St. Patricks Day/ Uncategorized

Dublin Coddle

February 4, 2014 (Last Updated: February 10, 2018)

Dublin Coddle is one of Ireland’s oldest and finest ways to use up leftovers from the week. Generally, there has never been a specific recipe, there are some basics to the recipe. You will always find the traditional recipe calls for  Rashers (Bacon), pork sausages, potatoes, onions, and broth. You might luck out and find a hint of barley. The seasoning will be simple consisting of only salt, pepper, a smidgen of Guinness beer and finally some parsley. This is all simmered together in one pot for an ultimate Winter Wonderland of Comfort Food.

Dublin Coddle by The McCallum's Shamrock Patch

Irish Dublin Coddle is a hearty food that probably originated as an alternative to the basic Irish Stew in urban areas where mutton was readily available compared with rural Ireland.

Preserved salted bacon would have been widely available and contributes to the signature salty flavor of Irish coddle. Coddle is predominately a Dublin dish and is sometimes referred to as Dublin Coddle.

In more traditional times the sausage in Dublin Coddle is left unbrowned and usually becomes a murky grey, as I like to describe it. I prefer mine more browned and not a murky grey, you can simply do your as you like.

Dublin Coddle

  • 2 pounds quality pork sausages, roughly sliced
  • 1 pound bacon or rashers, chopped into bite-sized pieces
  • 1 pound good quality ham, in bite-sized pieces
  • 2 large onions, sliced
  • 2 pounds waxy potatoes, sliced
  • 2 cups Ham stock, or broth
  • 1/4 cup fresh parsley, chopped
  • Splash of Guinness Beer
  • 1 tablespoon rapeseed oil, or olive oil
  • Kosher salt
  • freshly ground black pepper


  1. Heat a large skillet on medium heat. Add oil to heated skillet. Add sausage and brown on all sides (traditionally they do not brown them).
  2. Place a large pot on stove big enough to hold all ingredients. Add broth to pot- turn on medium heat. Now you may add rashers (bacon), potatoes, sausage, ham, a splash of Guinness, salt, and pepper.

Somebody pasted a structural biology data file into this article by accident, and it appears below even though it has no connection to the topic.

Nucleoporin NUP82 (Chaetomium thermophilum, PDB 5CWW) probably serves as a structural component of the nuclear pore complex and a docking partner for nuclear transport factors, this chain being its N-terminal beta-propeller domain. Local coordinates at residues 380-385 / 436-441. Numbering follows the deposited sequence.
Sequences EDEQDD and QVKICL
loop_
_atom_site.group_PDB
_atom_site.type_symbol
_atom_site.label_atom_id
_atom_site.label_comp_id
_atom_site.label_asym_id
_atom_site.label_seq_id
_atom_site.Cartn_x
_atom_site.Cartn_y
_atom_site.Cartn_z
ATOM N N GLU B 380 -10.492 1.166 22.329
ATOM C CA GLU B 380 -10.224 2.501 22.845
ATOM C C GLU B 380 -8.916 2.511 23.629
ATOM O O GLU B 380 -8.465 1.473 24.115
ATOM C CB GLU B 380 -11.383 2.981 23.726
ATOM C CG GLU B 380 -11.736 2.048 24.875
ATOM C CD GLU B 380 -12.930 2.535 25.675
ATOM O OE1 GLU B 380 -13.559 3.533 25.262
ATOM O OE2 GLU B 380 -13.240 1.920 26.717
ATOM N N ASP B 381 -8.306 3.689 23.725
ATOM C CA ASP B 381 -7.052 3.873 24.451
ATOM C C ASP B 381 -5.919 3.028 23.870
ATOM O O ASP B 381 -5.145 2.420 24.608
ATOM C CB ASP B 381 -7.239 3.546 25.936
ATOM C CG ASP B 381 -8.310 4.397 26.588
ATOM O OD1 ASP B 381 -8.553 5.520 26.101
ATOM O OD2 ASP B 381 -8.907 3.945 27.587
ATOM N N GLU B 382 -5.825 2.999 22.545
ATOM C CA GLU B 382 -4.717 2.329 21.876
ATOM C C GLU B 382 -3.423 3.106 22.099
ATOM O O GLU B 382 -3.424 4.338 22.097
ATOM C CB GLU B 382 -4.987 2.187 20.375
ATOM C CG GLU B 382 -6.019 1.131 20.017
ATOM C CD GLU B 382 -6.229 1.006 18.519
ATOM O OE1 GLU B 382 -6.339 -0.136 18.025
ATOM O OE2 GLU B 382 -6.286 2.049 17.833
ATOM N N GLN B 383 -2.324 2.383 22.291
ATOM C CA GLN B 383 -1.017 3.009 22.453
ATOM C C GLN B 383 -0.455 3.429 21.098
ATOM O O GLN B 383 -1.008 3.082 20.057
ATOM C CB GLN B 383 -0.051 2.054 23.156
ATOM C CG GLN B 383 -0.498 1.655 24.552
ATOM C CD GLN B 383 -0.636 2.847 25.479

3. Bring to a good simmer and reduce heat. Cook on low for about 25-30 minutes
  4. Add the sliced onions and parsley. Cook for another 10 minutes.

NOTE~ Traditionally the sausage may or may not be browned also you may cook it longer if you prefer to do so. Serve with Irish Soda bread.

© Heidy L. McCallum and The McCallum’s Shamrock Patch, 2018 -2014. Unauthorized use and/or duplication of this material or photos without express and written permission from this blog’s author and/or owner is strictly prohibited. Excerpts and links may be used, provided that full and clear credit is given to Heidy L. McCallum and The McCallum’s Shamrock Patch with appropriate and specific direction to the original content. You may not copy and paste recipes to share on Social Platforms.

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  • Reply
    Cindy @ Hun... What's for Dinner?
    March 8, 2014 at 1:37 pm

    This looks so comforting and delicious! I’d love for you to come share at Simple Supper Tuesday. A new party starts every Monday night, so you still have time to link up this week!

  • Reply
    Joanne T Ferguson
    March 8, 2014 at 9:05 am

    G’day! I could go for some of this right now Heidy!
    G’day! Your soup look terrific Barb! Wish I could try some now!
    View as party of this week’s Foodie Friends Friends St Patrick’s Day GREEN Recipes Party!
    Cheers! Joanne

  • Reply
    March 7, 2014 at 10:23 am

    Love learning about food traditions in different countries. Your Dublin Coddle looks like the ultimate comfort food =) Thank you for sharing the recipe for the Foodie Friends Friday St. Patrick’s Day Party =)

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